A Blacksmith’s shop that could have been the model for Joe Gargery's Forge at Chalk in Dickens's Great Expectations (December 1860) — Early 20th c. postcard: 8.5 x 13.4 cm (3.5 inches by 5.44 inches). Since Dickens​ and his bride, Catherine Hogarth, had honeymooned in Chalk, he would have known the Kent village long before he wrote the 1860-61 novel, and would have visited it often in 1860 on walks from his estate at nearby Gads Hill. The forge and adjoining cottage belonging to the village blacksmith, Joe Gargery, is about five miles west of Cooling, where the novel opens, at the grave of the Pirrips. [Click on the image to enlarge it.]

Thanks to Margaret Mackenzie of the Victoria Branch of The Dickens Fellowship for sharing the image of the postcard with our readers. It may be used without prior permission for any scholarly or educational purpose as long as you credit link your document to this URL in a web document or cite the Victorian Web in a print one.—  Philip V. Allingham.

Passage Illustrated

Joe's forge adjoined our house, which was a wooden house, as many of the dwellings in our country were, — most of them, at that time. When I ran home from the churchyard, the forge was shut up, and Joe was sitting alone in the kitchen. Joe and I being fellow-sufferers, and having confidences as such, Joe imparted a confidence to me, the moment I raised the latch of the door and peeped in at him opposite to it, sitting in the chimney corner. [Great Expectations, chapter 2]


The blacksmith's forge stood on the corner where a lane leading towards Singlewell and Cobham intersected the old Dover Road. Dickens often passed by on walks and knew the smith, Mr. Mullender, quite well. The forge adjoined the wooden house, and the kitchen door led to the forge, whose roof at the back reached down to within four feet of the ground. . . . [Paroissien, p. 40]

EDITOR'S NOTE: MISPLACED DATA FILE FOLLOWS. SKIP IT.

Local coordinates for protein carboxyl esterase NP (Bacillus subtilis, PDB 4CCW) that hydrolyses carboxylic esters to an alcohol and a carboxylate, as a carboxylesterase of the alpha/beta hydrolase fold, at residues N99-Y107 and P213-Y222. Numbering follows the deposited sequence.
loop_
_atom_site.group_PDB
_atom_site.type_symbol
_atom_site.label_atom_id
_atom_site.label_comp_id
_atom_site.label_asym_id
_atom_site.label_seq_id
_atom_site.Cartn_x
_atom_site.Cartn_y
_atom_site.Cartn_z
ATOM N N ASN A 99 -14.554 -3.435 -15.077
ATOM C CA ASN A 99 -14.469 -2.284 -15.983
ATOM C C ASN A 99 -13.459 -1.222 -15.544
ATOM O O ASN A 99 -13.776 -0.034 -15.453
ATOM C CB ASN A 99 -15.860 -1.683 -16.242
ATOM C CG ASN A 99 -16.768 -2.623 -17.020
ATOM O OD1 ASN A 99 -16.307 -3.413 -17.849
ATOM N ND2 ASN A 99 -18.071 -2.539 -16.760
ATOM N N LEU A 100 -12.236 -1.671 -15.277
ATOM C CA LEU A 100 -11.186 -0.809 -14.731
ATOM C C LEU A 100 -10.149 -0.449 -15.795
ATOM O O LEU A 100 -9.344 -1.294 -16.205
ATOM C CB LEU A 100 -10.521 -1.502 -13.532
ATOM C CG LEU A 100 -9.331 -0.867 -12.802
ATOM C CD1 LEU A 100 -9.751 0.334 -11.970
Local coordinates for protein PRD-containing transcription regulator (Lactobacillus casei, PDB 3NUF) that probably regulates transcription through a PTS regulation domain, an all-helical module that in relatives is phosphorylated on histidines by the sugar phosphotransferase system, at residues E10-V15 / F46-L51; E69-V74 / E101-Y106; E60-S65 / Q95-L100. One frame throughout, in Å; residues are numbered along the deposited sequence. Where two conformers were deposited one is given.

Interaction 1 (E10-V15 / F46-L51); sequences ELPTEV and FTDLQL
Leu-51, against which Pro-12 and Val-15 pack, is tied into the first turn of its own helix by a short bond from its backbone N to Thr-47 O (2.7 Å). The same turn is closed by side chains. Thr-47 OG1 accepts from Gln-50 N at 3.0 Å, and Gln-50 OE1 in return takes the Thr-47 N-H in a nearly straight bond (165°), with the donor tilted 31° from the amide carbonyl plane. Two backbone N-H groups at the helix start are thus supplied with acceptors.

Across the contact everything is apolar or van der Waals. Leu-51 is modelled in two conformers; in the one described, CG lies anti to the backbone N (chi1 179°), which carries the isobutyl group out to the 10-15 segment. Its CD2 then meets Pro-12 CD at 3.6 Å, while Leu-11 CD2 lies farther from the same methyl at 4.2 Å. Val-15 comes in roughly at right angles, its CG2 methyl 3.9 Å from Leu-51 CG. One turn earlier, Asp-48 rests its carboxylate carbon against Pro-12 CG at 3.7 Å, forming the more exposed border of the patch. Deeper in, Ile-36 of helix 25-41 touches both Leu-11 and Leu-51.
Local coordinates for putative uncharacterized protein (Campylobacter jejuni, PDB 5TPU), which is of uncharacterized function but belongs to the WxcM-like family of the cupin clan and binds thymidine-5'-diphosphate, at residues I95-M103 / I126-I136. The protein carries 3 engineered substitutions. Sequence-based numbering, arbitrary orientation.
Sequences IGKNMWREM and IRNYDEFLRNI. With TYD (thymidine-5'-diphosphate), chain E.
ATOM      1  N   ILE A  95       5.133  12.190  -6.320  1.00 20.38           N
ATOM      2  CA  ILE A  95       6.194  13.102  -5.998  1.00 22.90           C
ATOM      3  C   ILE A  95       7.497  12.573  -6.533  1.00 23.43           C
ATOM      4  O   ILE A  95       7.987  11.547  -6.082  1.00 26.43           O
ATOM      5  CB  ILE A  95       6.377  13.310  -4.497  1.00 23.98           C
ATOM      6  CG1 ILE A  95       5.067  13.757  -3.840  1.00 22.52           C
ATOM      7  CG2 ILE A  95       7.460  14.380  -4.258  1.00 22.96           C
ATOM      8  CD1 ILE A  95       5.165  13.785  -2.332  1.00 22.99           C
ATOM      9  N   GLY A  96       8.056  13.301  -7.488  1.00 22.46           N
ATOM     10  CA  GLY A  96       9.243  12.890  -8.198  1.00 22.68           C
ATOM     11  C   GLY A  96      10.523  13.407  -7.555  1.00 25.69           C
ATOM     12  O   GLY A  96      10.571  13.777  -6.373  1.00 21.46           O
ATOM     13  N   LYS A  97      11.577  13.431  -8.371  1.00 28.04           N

According to Dickens's narrator, Pip, Joe could enter his wife's kitchen directly from the forge, without going around the house. This layout corresponds to the clapboard house typical of the construction of Kentish houses up to the beginning of the 19th c. The little garden on the side of the house adjoining the lane, the large open fireplace and the seats in the chimney corner in the blacksmith's house at Chalk correspond precisely to the details of Joe Gargery's home and forge, an historically listed building in the little village of Chalk, now a suburb of Gravesend. On the honeymoon in April 1836, Dickens worked on the second instalment (Chapters 3, 4, and 5) of The Posthumous Papers of the Pickwick Club. As Michael Slater notes in his biography, "Their first child Charles, always known as Charley, was to be born exactly nine months later" (68). When Catherine's health was flagging, the Dickenses returned for two months in 1838 to Chalk, where, as editor of Bentley's Miscellany he was writing The Adventures of Oliver Twist; or, The Parish Boy's Progress.

Related Materials


Dickens, Charles. Great Expectations. London: Chapman and Hall, 1861.

Paroissien, David. The Companion to 'Great Expectations'. Westport, Connecticut: Greenwood, 2000.

Slater, Michael. Charles Dickens. New Haven and London: Yale U. P.,2009.

Last modified 15 September 2017